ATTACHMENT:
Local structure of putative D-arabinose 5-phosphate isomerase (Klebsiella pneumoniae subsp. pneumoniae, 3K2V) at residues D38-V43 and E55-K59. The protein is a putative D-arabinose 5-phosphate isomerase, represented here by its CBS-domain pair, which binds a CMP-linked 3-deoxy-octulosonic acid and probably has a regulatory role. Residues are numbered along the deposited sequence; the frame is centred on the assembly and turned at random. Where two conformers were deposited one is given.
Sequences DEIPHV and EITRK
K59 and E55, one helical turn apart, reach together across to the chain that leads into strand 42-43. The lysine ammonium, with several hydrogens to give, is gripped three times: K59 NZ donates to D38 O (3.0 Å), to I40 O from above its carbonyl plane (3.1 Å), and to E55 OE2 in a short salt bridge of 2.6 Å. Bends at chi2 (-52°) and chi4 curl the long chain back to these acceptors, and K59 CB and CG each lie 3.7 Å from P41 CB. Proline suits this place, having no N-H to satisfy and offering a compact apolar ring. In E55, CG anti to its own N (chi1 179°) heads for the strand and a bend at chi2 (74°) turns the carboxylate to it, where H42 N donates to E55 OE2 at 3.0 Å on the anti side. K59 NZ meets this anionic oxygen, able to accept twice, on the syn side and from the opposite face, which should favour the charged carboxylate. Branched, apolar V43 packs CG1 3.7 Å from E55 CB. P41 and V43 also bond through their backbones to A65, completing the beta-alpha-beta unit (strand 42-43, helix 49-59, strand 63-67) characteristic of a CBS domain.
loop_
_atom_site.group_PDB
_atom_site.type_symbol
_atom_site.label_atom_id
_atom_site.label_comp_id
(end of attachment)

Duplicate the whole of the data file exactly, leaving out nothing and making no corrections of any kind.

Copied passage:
Local structure of putative D-arabinose 5-phosphate isomerase (Klebsiella pneumoniae subsp. pneumoniae, 3K2V) at residues D38-V43 and E55-K59. The protein is a putative D-arabinose 5-phosphate isomerase, represented here by its CBS-domain pair, which binds a CMP-linked 3-deoxy-octulosonic acid and probably has a regulatory role. Residues are numbered along the deposited sequence; the frame is centred on the assembly and turned at random. Where two conformers were deposited one is given.
Sequences DEIPHV and EITRK
K59 and E55, one helical turn apart, reach together across to the chain that leads into strand 42-43. The lysine ammonium, with several hydrogens to give, is gripped three times: K59 NZ donates to D38 O (3.0 Å), to I40 O from above its carbonyl plane (3.1 Å), and to E55 OE2 in a short salt bridge of 2.6 Å. Bends at chi2 (-52°) and chi4 curl the long chain back to these acceptors, and K59 CB and CG each lie 3.7 Å from P41 CB. Proline suits this place, having no N-H to satisfy and offering a compact apolar ring. In E55, CG anti to its own N (chi1 179°) heads for the strand and a bend at chi2 (74°) turns the carboxylate to it, where H42 N donates to E55 OE2 at 3.0 Å on the anti side. K59 NZ meets this anionic oxygen, able to accept twice, on the syn side and from the opposite face, which should favour the charged carboxylate. Branched, apolar V43 packs CG1 3.7 Å from E55 CB. P41 and V43 also bond through their backbones to A65, completing the beta-alpha-beta unit (strand 42-43, helix 49-59, strand 63-67) characteristic of a CBS domain.
loop_
_atom_site.group_PDB
_atom_site.type_symbol
_atom_site.label_atom_id
_atom_site.label_comp_id